• What significant change resulted from feedback?

    We updated lessons for social studies teachers and students with case studies related to COVID-19 issues and policies. We engaged youth leaders to teach other youth on Zoom because students needed to interact with other youth, rather than adults. We regularly engage teachers in developing programs and lessons to get their ideas and feedback about what works for them and their students.

  • With whom is the organization sharing feedback?

    The people we serve, Our staff, Our board, Our funders, Our community partners,

  • How has asking for feedback from the people you serve changed your relationship?

    We have a youth board and listen to and implement their ideas to continuously improve our Civic Actin Project. This empowers them, while at the same time, makes our program stronger!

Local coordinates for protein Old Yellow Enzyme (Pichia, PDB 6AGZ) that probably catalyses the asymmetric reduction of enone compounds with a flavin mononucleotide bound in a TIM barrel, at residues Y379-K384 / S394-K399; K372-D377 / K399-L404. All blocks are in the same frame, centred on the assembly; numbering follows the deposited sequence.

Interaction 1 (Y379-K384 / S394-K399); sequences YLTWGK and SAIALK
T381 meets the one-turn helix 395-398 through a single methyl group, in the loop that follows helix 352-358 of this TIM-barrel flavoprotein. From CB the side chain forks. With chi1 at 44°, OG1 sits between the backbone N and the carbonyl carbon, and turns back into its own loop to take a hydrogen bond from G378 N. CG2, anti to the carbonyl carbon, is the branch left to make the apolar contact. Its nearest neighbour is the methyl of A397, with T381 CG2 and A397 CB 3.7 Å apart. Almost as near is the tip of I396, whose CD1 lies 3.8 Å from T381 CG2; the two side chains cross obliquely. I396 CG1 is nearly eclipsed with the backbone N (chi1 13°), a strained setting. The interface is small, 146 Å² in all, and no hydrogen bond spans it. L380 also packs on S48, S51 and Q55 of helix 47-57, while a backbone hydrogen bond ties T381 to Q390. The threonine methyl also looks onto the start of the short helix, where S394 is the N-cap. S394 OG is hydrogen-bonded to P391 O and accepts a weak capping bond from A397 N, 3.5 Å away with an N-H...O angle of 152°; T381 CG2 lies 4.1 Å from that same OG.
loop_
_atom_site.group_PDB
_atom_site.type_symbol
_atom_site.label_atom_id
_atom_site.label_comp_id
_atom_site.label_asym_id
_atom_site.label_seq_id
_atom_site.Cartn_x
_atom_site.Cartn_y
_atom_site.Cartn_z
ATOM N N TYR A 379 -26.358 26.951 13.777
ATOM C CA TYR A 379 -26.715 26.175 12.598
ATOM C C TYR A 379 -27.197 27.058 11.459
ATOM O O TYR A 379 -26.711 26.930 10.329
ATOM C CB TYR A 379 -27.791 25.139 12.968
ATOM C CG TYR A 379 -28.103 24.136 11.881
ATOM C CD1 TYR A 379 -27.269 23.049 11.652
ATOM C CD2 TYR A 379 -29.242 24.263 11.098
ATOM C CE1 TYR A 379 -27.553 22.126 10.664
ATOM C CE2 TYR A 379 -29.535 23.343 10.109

• Which of the following feedback practices does your organization routinely carry out?

    We collect feedback from the people we serve at least annually, We take steps to get feedback from marginalized or under-represented people, We aim to collect feedback from as many people we serve as possible, We take steps to ensure people feel comfortable being honest with us, We look for patterns in feedback based on demographics (e.g., race, age, gender, etc.), We look for patterns in feedback based on people’s interactions with us (e.g., site, frequency of service, etc.), We engage the people who provide feedback in looking for ways we can improve in response, We act on the feedback we receive,

  • What challenges does the organization face when collecting feedback?

    It is difficult to find the ongoing funding to support feedback collection,

Financials

Constitutional Rights Foundation
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Operations